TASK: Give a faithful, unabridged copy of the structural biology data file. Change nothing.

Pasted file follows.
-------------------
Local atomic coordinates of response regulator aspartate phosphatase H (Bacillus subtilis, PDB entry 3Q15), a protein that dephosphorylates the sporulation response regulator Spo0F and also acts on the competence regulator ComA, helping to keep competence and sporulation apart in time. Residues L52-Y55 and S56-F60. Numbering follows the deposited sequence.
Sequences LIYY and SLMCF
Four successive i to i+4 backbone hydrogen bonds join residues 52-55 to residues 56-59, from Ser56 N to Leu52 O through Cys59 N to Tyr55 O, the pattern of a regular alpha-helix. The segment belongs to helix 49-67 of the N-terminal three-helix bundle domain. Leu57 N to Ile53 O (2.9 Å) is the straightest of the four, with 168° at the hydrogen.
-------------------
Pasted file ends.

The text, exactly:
Local atomic coordinates of response regulator aspartate phosphatase H (Bacillus subtilis, PDB entry 3Q15), a protein that dephosphorylates the sporulation response regulator Spo0F and also acts on the competence regulator ComA, helping to keep competence and sporulation apart in time. Residues L52-Y55 and S56-F60. Numbering follows the deposited sequence.
Sequences LIYY and SLMCF
Four successive i to i+4 backbone hydrogen bonds join residues 52-55 to residues 56-59, from Ser56 N to Leu52 O through Cys59 N to Tyr55 O, the pattern of a regular alpha-helix. The segment belongs to helix 49-67 of the N-terminal three-helix bundle domain. Leu57 N to Ile53 O (2.9 Å) is the straightest of the four, with 168° at the hydrogen.